Is it time for a cloud camera?
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I found out via one of my sources -- yes, I still have some! -- that Sony is quietly working on a digital camera with built-in 3G. I know what you're thinking: isn't that just a cameraphone? Well, from what I'm hearing this wouldn't be something you could use for making calls. Instead it'd be something like a regular Cyber-shot camera, just with a built-in wireless modem for uploading and sharing photos and videos with various services (probably YouTube, Facebook, Twitter, and Flickr, if I had to guess). Some level of free data service would come with purchase, probably enough to upload a couple of dozen photos per month, with the option to sign up for a larger plan if you need it.
I'm not totally sure when, or even if, this specific product will see the light of day, but it does raise the question of whether connecting to the cloud would be enough to stem the decline in sales of point-and-shoot cameras. (None of the most popular cameras on Flickr are point-and-shoots, for example.) The cameras in smartphones have been getting steadily better over the years, and are finally at a point where they're good enough for most casual photography. Or at least they're good enough now that most people don't feel the need to carry a dedicated camera with them unless they're on vacation or it's some other special occasion. It's not that dedicated digital cameras are simply going to disappear or anything like that -- I like to think that even Steve Jobs wouldn't want his wedding shot on an iPhone -- but I do think digital cameras need to become connected devices if they're going to have much of a future outside of professionals and prosumers.
Smartphones have shown how much people love to share their photos and there are now tons of apps that make it dead easy to take a photo and share it online. Adding wireless capability to a point-and-shoot would mean adding that same convenience and ease of photo sharing that the lower-quality cameras in smartphones have had for years. Not everyone would care -- and I expect to hear that from a fair number of you -- but I'm sure connecting it to the cloud would make carrying a dedicated camera much more attractive for a lot of people. I'd know I'd love it if I could more easily share the higher quality pictures I'm taking on my Canon S95 on Flickr or Twitter or Instagram, and it's hard to imagine there aren't plenty of others like me. There aren't really any technical reasons why this couldn't happen, I bet it'd be relatively simple to use Android to build a wireless-enabled point-and-shoot that'd have the flexibility to work with all sorts of different apps and online services.
Sure, a growing number of digital cameras are coming with built-in WiFi, and you can add that functionality to plenty of others via an Eye-Fi card, but for wireless to be truly useful on a portable device it needs to be ubiquitous, and for that you need built-in 3G or 4G, not just WiFi (would your smartphone be all that useful if it could only do data over WiFi?). Given how inexpensive it's becoming to add a 3G modem to a gadget, sooner or later we'll probably reach a point where the price difference is small enough to make choosing between a connected camera and a non-connected camera a no-brainer for anyone in the market. The difference in price between the 3G Kindle and the WiFi-only Kindle is already just fifty bucks -- and that includes data service (although of course uploading photos is more bandwidth intensive than downloading ebooks). In two years that could easily be twenty bucks.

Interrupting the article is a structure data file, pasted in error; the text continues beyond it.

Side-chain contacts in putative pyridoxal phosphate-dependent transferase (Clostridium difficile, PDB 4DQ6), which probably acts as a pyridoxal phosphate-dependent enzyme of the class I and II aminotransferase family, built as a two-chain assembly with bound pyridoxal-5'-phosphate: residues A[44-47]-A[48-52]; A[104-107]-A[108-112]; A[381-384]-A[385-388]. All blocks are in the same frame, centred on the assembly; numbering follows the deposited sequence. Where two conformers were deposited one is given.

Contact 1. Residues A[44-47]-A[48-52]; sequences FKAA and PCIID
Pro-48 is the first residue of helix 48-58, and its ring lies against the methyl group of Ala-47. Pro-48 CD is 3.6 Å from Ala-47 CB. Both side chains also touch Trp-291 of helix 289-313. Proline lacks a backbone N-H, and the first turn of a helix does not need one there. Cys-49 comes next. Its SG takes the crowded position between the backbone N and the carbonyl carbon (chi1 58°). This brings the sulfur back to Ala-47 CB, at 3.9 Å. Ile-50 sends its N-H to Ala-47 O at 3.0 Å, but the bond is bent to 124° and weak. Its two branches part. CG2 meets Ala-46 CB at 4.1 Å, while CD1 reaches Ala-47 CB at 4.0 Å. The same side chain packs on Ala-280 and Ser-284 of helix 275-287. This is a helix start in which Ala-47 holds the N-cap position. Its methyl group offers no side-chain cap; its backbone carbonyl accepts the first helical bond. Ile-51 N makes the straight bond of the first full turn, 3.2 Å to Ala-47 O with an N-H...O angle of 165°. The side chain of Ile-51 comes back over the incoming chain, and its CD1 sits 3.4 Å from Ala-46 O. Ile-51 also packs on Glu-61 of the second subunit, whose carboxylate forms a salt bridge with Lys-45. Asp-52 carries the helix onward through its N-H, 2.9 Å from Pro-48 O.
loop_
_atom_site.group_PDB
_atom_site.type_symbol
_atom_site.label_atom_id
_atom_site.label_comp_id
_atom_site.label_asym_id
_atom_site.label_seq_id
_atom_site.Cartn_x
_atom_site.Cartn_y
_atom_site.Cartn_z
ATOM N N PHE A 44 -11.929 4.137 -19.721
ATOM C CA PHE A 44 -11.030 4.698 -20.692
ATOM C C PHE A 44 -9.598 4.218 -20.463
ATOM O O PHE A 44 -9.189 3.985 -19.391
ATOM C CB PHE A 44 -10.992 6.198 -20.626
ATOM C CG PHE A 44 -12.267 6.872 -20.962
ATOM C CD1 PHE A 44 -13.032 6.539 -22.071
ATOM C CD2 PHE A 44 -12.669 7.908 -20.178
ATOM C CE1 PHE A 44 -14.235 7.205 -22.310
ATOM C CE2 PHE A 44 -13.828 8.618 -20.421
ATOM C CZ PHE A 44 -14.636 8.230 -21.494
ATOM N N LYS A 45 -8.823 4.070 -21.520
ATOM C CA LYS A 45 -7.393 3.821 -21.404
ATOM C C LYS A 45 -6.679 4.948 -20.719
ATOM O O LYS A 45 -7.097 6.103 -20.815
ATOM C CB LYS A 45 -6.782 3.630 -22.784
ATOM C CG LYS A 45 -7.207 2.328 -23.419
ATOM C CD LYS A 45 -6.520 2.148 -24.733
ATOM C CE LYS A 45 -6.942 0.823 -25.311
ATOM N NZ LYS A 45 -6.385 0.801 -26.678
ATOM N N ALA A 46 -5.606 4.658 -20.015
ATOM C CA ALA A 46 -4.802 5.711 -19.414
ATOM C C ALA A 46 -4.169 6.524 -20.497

Would hooking a dedicated camera into online services turn sales of point-and-shoots around? I don't know if that in and of itself would be enough, but I think there's a growing expectation that our electronics -- whether it's our phone, ebook reader, game console, television, etc. -- be able to connect to the web. There's no reason why our cameras should be any different.
Anyway, would love to get your thoughts!
Knowing Sony, I have a feeling they'll have great hardware, but do a mediocre job on the software. I don't want to just be able to send pictures into the cloud, I want to be able to add titles, descriptions, tags, etc... My expectations are low in software department if Sony actually brings these to market.
The biggest benefit I see is stopping people who have been caught doing something they shouldn't on camera from taking the device to stop the publication of pictures. While a good thing, not all that common a requirement.
But I think another real challenge would be the data cost on a non-wifi connection. With a decent camera, you could come up against a 2 or 4 GB data cap pretty quickly.
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I have a Canon Rebel T2i. I don't want to use a microSD card with an adapter since anything above a class 2 would be expensive (and I already have a 32 GB class 6 SD card in it). Does Android 3.0 even support external hdd/usb storage other than the built in microSD slot (that has yet to be activated via software)?